Although shelves are often the result of upcycling larger pieces of furniture and scrap materials, sometimes it's the shelves themselves that need a new life. Wooden shelves are the most versatile to repurpose, especially if you have carpentry skills good enough to build benches, end tables or picture frames, but even wire shelves and large built-in units can be reconfigured.
Free-standing Shelf Units
A typical bookshelf is a sturdy piece of furniture no matter which way you turn it. Place a large shelf unit face down on the floor to support a mattress for an instant platform bed or futon base. A wide-enough bookshelf can also serve as a headboard. Simply push the mattress in front and continue to use the exposed shelves, or turn the bookshelf to face the wall and paint or upholster the solid back of the unit.
A more creative option is to turn a wide, deep shelving unit on its side to create narrow spaces that can be used as personal lockers for kids. Add legs to raise the unit to the necessary height, paint the interiors with brightly colored enamels and add a coat hook at the top of each space and a basket at the bottom.
Probably the simplest way to repurpose single shelves is to reuse the boards for other wood projects, while using the shelf brackets as anchors for hanging plants. However, you can also upholster a shelf placed below a windowsill to make a comfortable basking area for an indoor cat. Or you can cut large holes in a shelf, paint it with exterior enamel and rehang it outside the window to hold potted plants.
When shelves are part of the home architecture, repurposing is necessarily on a larger scale. Removing the shelves to leave only the recessed area makes that space available for conversion to any number of hide-away options. Build in a pull-down bed for extra sleeping space for guests; use it to build in a sewing center with a fold-away ironing board and sewing machine table; or make a built-in hobby or entertainment center in much the same way. Hang folding or sliding doors in front to hide the contents when they're not in use. Use repurposed shelves to build in a low window seat below wall-mounted lamps for a cozy reading nook as another possibility.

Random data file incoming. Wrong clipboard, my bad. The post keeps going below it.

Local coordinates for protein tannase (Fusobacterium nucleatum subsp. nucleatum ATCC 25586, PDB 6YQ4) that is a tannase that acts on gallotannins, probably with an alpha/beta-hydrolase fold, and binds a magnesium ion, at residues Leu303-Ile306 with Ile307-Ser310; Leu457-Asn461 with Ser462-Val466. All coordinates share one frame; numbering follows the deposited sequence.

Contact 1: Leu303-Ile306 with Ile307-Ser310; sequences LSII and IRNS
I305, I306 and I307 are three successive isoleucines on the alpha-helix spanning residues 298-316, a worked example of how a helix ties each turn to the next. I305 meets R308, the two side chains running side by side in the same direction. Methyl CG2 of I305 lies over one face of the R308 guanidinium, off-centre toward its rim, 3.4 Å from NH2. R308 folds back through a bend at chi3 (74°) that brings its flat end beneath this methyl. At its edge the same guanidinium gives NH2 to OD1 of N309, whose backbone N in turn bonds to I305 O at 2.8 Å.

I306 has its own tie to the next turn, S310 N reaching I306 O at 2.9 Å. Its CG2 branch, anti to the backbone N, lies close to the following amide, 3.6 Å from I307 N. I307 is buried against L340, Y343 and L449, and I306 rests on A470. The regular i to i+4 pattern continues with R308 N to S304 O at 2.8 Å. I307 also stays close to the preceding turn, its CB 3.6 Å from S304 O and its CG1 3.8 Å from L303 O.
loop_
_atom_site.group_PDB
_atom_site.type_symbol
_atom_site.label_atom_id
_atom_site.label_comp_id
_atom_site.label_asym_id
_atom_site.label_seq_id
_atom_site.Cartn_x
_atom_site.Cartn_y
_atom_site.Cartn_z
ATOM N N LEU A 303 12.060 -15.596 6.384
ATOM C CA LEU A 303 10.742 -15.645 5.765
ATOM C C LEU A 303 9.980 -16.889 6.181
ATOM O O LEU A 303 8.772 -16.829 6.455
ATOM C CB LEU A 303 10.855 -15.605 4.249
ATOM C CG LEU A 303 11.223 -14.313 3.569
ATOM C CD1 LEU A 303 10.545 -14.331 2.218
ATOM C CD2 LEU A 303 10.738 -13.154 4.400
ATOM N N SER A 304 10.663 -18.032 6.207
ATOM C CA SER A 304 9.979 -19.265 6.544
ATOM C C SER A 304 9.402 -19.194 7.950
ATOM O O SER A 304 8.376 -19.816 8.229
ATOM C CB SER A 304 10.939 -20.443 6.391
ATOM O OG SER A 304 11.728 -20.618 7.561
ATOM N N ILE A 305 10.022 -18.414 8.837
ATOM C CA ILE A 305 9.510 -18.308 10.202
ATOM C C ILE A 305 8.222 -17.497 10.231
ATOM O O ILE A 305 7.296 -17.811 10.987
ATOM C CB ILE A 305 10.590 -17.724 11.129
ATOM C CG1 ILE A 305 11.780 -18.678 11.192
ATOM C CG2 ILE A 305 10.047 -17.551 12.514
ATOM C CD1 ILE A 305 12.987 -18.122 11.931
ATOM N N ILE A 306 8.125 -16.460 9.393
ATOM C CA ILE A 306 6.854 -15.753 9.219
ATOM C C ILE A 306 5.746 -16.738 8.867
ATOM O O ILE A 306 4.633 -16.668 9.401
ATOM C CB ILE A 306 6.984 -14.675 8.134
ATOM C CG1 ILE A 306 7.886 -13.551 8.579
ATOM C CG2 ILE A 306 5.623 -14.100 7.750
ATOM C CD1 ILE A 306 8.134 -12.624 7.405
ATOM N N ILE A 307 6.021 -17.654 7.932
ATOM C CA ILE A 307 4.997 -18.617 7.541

Wire shelves can become junk when you get rid of the things once organized. Fasten a small wire shelf unit flat against a ceiling to make a hanger for pots and pans or tools -- use “S” hooks to hang items from the unit. Fit small individual shelves with short legs to serve as countertop cooling racks for baked goods; dismantle larger units with wire cutters and use the sections to make tiny pet ladders, tie or necklace hangers, small plant trellises or ribbon and trim holders in the craft room.
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